Most U.S. medicines are unavailable; European medications are more easily found, and can be obtained at pharmacies throughout Bamako, and are usually less expensive than those in the United States. Travelers should carry with them an adequate supply of needed medication and prescription drugs, along with copies of the prescriptions, including the generic names for the drugs. Be careful to avoid purchasing potentially dangerous counterfeit medications when buying on the local market in Mali.
Safety and Security
Continued insecurity exists in Mali. Major cities in northern Mali (including Gao and Timbutktu) were liberated by French, Malian, and other international forces in January 2013, but Islamic extremist elements including Ansar al-Dine, the Movement for Oneness and Jihad (MUJAO), and al-Qaida in the Lands of Islamic Maghreb (AQIM), remain active in the region. As noted in the Department of State’s Worldwide Caution, both the United States and the European Union have designated AQIM as a terrorist organization. AQIM has declared its intention to attack Western targets throughout the Sahel (including Mali, Mauritania, and Niger), and has claimed responsibility for numerous recent kidnappings/attempted kidnappings and other violent events in the region. Given these threats, on January 19, the U.S. Embassy advised U.S. citizens in Mali to consider leaving the country.
On January 10, the Islamic extremist elements captured the northern town of Konna, but after French military intervention and heavy fighting, extremists were driven out of the city. On January 11, the Malian government declared a State of Emergency in Mali, allowing the government to take extraordinary measures to deal with the crisis in the north. French, Malian, and other international forces continued to push into northern Mali, liberating Timbuktu and Gao by January 25, but asymmetrical attacks remain a threat throughout the entire country. On February 9-10, military checkpoints in Gao were hit by two separate suicide bombers, injuring one Malian soldier. Also on February 10, French forces repelled an attack on Gao by rebel forces, which led to heavy fighting inside the city.
Large and small street demonstrations occur regularly in Bamako. U.S. citizens should avoid street demonstrations and maintain security awareness at all times. Although demonstrations can occur spontaneously, large student demonstrations typically begin in January and February and continue through May. You should be particularly vigilant at these times.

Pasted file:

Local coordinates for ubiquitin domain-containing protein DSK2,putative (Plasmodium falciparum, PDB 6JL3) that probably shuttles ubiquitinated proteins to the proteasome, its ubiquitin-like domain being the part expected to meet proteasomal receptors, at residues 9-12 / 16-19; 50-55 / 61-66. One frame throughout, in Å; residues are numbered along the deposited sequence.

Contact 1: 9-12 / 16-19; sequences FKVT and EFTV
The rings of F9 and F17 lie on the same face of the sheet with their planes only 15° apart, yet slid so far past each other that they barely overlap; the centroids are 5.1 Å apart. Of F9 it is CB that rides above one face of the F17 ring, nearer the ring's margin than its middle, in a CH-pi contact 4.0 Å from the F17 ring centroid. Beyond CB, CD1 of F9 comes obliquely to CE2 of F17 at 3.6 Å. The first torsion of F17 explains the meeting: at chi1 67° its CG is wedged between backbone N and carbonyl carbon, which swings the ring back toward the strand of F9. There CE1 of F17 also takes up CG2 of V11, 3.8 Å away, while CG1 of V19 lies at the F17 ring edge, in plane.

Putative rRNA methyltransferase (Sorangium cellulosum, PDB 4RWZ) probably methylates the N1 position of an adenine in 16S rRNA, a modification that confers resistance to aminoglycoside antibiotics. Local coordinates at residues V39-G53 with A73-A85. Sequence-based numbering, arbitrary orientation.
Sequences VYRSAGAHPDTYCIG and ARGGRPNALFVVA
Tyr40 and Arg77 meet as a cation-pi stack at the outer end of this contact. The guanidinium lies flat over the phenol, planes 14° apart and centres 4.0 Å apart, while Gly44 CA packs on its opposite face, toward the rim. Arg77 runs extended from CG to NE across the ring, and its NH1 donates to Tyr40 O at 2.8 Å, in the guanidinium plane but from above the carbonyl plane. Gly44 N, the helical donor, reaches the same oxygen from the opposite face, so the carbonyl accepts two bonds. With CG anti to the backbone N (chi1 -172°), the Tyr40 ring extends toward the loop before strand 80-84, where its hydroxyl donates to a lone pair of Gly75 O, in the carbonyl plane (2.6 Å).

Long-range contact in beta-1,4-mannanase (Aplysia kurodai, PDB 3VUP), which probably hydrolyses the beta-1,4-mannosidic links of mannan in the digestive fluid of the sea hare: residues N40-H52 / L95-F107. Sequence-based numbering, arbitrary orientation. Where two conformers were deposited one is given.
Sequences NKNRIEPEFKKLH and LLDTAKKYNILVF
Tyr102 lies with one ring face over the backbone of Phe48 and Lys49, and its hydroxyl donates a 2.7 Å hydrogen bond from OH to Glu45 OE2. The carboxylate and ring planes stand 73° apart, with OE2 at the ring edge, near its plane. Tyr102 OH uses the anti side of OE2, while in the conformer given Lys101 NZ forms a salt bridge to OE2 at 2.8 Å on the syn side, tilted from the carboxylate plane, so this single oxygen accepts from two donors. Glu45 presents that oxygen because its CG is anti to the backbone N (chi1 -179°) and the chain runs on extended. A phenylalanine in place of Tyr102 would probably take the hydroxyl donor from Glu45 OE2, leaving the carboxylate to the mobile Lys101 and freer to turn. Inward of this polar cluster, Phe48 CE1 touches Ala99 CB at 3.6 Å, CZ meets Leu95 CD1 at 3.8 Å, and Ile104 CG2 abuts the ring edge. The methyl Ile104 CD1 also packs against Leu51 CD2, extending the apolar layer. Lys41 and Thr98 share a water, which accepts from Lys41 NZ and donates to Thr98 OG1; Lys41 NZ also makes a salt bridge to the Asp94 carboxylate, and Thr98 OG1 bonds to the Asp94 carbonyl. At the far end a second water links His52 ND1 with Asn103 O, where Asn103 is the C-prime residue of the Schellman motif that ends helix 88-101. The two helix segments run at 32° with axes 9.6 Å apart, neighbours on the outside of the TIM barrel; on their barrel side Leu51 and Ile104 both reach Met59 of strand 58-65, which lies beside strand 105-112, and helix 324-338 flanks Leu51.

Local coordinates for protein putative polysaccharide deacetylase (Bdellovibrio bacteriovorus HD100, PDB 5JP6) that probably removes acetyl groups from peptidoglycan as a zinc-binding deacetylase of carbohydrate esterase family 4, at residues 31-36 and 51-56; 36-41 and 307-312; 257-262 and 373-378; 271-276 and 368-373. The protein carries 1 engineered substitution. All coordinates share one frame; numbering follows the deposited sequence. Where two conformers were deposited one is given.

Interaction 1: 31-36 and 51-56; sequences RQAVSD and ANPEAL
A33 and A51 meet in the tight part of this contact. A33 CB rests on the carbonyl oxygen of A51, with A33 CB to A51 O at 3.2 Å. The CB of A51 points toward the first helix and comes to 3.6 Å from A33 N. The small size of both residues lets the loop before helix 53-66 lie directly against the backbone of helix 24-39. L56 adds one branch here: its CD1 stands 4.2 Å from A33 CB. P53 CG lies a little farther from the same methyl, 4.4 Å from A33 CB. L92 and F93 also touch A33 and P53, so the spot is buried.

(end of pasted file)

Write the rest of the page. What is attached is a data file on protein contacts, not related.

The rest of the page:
For hundreds of years, the Sahel has been used by traffickers of arms, drugs, and persons because of its remoteness and centralized location between Europe and Sub-Saharan Africa. While these elements usually attempt to avoid contact with outsiders, even an accidental encounter could generate a violent response due to the illicit nature of their activities.
The U.S. Embassy in Bamako has restricted all travel outside of the city of Bamako for its direct-hire official employees. Prior to traveling outside of Bamako, U.S. government employees are required to have the written approval of the U.S. Ambassador to Mali. Though this restriction does not apply to private U.S. citizens, it should be taken into account by all U.S. citizens contemplating travel to and within Mali.
Although we place the highest priority on the safe recovery of kidnapped U.S. citizens, it is U.S. policy not to make concessions to kidnappers. This, along with the vast and remote territory where kidnappers usually hold their victims, limits our ability to assist kidnap victims.
Traffic Safety and Road Conditions
While in a foreign country, you may encounter road conditions that differ significantly from those in the United States. The information below concerning Mali is provided for general reference only, and may not be totally accurate in a particular location or circumstance.
U.S. citizens traveling by road in Mali should exercise extreme caution. Mali has paved roads leading from Bamako to most major cities in the south. During the rainy season from mid-June to mid-September, some unpaved roads may be impassable. On many roads outside of the capital, deep sand and ditches are common. Four-wheel drive vehicles with spare tires and emergency equipment are recommended. Travelers must be prepared to repair their own vehicles should they break down or become stuck. Travelers should also carry plenty of food and water.
We strongly urge all travelers to avoid traveling after dark on roads outside of urban centers. The roads from Gao to Kidal and Menaka, and the roads around Timbuktu, are desert tracks with long isolated stretches. Travel on these roads is strongly discouraged due to the threat of kidnapping and terrorism (see THREATS TO SAFETY AND SECURITY section above).
Drivers travel on the right-hand side of the road in Mali. Speed limits range from 40-60 km per hour (25-40 miles per hour) within towns, to 100 km per hour (60 miles per hour) between cities. Road conditions often require much lower speeds. Due to safety concerns, we recommend against the use of motorbikes, van taxis, and public transportation. Excessive speeds, poorly maintained vehicles, lack of street lighting, and roving livestock pose serious road hazards. Many vehicles are not well-maintained, and headlights are either extremely dim or not used at all, while rear lights or reflectors are often missing or broken. Driving conditions in the capital of Bamako can be particularly dangerous due to limited street lighting, the absence of sidewalks for pedestrians, and the number of motorcycles, mopeds, and bicycles.